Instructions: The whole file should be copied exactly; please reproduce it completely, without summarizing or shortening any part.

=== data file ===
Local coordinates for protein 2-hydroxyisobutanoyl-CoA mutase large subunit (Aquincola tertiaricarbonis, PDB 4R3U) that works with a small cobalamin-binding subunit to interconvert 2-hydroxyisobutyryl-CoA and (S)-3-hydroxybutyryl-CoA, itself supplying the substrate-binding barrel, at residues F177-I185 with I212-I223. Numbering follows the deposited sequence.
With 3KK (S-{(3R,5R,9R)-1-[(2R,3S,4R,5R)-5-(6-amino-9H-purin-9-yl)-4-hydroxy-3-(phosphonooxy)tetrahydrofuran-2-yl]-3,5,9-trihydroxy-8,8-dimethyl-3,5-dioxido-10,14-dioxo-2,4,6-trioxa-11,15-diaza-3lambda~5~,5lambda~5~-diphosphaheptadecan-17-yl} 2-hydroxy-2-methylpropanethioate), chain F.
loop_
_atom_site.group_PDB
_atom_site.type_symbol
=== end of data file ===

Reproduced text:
Local coordinates for protein 2-hydroxyisobutanoyl-CoA mutase large subunit (Aquincola tertiaricarbonis, PDB 4R3U) that works with a small cobalamin-binding subunit to interconvert 2-hydroxyisobutyryl-CoA and (S)-3-hydroxybutyryl-CoA, itself supplying the substrate-binding barrel, at residues F177-I185 with I212-I223. Numbering follows the deposited sequence.
With 3KK (S-{(3R,5R,9R)-1-[(2R,3S,4R,5R)-5-(6-amino-9H-purin-9-yl)-4-hydroxy-3-(phosphonooxy)tetrahydrofuran-2-yl]-3,5,9-trihydroxy-8,8-dimethyl-3,5-dioxido-10,14-dioxo-2,4,6-trioxa-11,15-diaza-3lambda~5~,5lambda~5~-diphosphaheptadecan-17-yl} 2-hydroxy-2-methylpropanethioate), chain F.
loop_
_atom_site.group_PDB
_atom_site.type_symbol